An investigation of a human in the loop approach to object recognition

Razeghi, Orod (2015) An investigation of a human in the loop approach to object recognition. PhD thesis, University of Nottingham.

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Abstract

For several decades researchers around the globe have been avidly investigating practical solutions to the enduring problem of understanding visual content within an image. One might think of the quest as an effort to emulate human visual system. Despite all the endeavours, the simplest of visual tasks to us humans, such as optical segmentation of objects, remain a significant challenge for machines. In a few occasions where a computer's processing power is adequate to accomplish the task, the issue of public alienation towards autonomous solutions to critical applications remains unresolved.

The principal purpose of this thesis is to propose innovative computer vision, machine learning, and pattern recognition techniques that exploit abstract knowledge of human beings in practical models using facile yet effective methodologies. High-level information provided by users in the decision making loop of such interactive systems enhances the efficacy of vision algorithms, whilst simultaneously machines reduce users' labour by filtering results and completing mundane tasks on their behalf.

In this thesis, we initially draw a vivid picture of interactive approaches to vision tasks prior to scrutinising relevant aspects of human in the loop methodologies and highlighting their current shortcomings in object recognition applications. Our survey of literature unveils that the difficulty in harnessing users' abstract knowledge is amongst major complications of human in the loop algorithms. We therefore propose two novel methodologies to capture and model such high-level sources of information. One solution builds innovative textual descriptors that are compatible with discriminative classifiers. The other is based on the random naive Bayes algorithm and is suitable for generative classification frameworks.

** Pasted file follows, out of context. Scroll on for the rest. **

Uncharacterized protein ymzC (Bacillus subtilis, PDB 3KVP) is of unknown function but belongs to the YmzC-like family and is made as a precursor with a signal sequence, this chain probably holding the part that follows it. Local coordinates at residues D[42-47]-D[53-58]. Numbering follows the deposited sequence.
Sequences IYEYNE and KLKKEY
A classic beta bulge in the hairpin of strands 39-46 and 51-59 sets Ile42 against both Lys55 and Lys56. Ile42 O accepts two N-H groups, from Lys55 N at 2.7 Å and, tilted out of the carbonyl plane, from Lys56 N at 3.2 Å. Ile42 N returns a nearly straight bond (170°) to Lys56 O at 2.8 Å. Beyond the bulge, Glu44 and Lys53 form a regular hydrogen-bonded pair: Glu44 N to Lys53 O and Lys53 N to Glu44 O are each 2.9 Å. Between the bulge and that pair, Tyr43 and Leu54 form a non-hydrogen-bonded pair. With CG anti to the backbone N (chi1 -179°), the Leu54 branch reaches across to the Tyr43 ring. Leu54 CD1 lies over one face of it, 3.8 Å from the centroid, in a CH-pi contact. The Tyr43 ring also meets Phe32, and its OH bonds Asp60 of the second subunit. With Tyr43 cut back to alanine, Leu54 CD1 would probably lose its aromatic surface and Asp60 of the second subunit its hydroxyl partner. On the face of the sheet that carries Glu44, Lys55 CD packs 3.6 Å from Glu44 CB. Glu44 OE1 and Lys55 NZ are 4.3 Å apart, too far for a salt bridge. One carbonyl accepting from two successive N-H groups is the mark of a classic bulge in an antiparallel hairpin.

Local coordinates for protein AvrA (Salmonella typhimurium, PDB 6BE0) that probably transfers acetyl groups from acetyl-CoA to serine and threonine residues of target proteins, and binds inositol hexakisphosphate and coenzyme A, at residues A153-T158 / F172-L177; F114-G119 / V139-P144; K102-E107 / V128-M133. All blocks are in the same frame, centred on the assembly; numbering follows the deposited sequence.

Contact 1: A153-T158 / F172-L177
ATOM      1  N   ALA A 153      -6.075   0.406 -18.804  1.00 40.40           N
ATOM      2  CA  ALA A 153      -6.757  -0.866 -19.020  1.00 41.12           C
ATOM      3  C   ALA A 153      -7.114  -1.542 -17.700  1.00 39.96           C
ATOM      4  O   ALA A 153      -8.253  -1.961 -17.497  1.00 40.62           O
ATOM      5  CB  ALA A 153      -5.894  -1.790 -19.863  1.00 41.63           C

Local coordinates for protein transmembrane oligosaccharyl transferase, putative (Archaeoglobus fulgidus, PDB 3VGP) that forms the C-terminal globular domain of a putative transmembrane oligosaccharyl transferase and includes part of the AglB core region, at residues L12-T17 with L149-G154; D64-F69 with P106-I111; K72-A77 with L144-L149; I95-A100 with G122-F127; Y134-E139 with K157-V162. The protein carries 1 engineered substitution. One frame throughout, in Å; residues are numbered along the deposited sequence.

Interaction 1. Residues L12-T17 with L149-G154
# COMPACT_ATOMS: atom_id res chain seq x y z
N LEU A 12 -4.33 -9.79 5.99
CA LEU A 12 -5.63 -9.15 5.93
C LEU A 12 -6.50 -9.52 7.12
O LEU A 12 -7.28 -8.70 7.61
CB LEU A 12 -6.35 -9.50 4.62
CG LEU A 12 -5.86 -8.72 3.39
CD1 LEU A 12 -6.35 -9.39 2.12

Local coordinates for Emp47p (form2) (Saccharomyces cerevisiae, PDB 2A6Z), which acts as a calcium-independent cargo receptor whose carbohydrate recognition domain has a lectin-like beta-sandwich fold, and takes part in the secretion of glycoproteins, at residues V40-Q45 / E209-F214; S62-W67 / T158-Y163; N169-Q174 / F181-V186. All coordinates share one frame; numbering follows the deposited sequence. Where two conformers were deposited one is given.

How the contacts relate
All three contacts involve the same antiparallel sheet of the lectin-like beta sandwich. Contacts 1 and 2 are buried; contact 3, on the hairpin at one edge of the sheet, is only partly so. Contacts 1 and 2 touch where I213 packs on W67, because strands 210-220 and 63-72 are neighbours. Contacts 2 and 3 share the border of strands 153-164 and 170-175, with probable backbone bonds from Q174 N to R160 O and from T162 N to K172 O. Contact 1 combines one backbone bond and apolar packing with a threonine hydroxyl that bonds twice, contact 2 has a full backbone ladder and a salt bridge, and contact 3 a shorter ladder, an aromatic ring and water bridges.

We further investigate the infamous problem of fusing images' low-level and users' high-level information sources. Our next contribution is therefore a novel random forest based human in the loop framework that efficiently fuses visual features of images with user provided information for fast predictions and a superior classification performance. User abstract knowledge in this method is harnessed in shape of user's answers to perceptual questions about images. In contrast to generative Bayesian frameworks, this is a direct discriminative approach that enables information source fusion in the preliminary stages of the prediction process.

We subsequently reveal inventive generative frameworks that model each source of information individually and determine the most effective for the purpose of class label prediction. We propose two innovative and intelligent human in the loop fusion algorithms. Our first algorithm is a modified naive Bayes greedy technique, while our second solution is based on a feedforward neural network. Through experiments on a variety of datasets, we show that our novel intelligent fusion methods of information source selection outperform their competitors in tasks of fine-grained visual categorisation.

We additionally present methodologies to reduce unnecessary human involvement in mundane tasks by only focusing on cases where their invaluable abstract knowledge is of utter importance. Our proposed algorithm is based on information theory and recent image annotation techniques. It determines the most efficient sequence of information to obtain from humans involved in the decision making loop, in order to minimise their unnecessary engagement in routine tasks. This approach allows them to be concerned with more abstract functions instead. Our experimental results reveal faster achievement of peak performance in contrast to alternative random ranking systems.

Our final major contribution in this thesis is a novel remedy for the curse of dimensionality in pattern recognition problems. It is theoretically based on mutual information and Fano's inequality. Our approach separates the most discriminative descriptors and has the capability to enhance the accuracy of classification algorithms. The process of selecting a subset of relevant features is vital for designing robust human in the loop vision models. Our selection techniques eliminate redundant and irrelevant visual and textual features, and therefore its influence on improvement of various human in the loop algorithms proves to be fundamental in our experiments.

Item Type: Thesis (University of Nottingham only) (PhD)
Supervisors: Qiu, Guoping
Pridmore, Tony
Keywords: computer vision, pattern recognition, human in the loop, object recognition, machine learning, skin conditions
Subjects: Q Science > QA Mathematics > QA 75 Electronic computers. Computer science
T Technology > TA Engineering (General). Civil engineering (General)
Faculties/Schools: UK Campuses > Faculty of Science > School of Computer Science
Item ID: 29084
Depositing User: Razeghi, Orod
Date Deposited: 11 Nov 2015 12:27
Last Modified: 14 Sep 2016 14:16
URI: http://eprints.nottingham.ac.uk/id/eprint/29084

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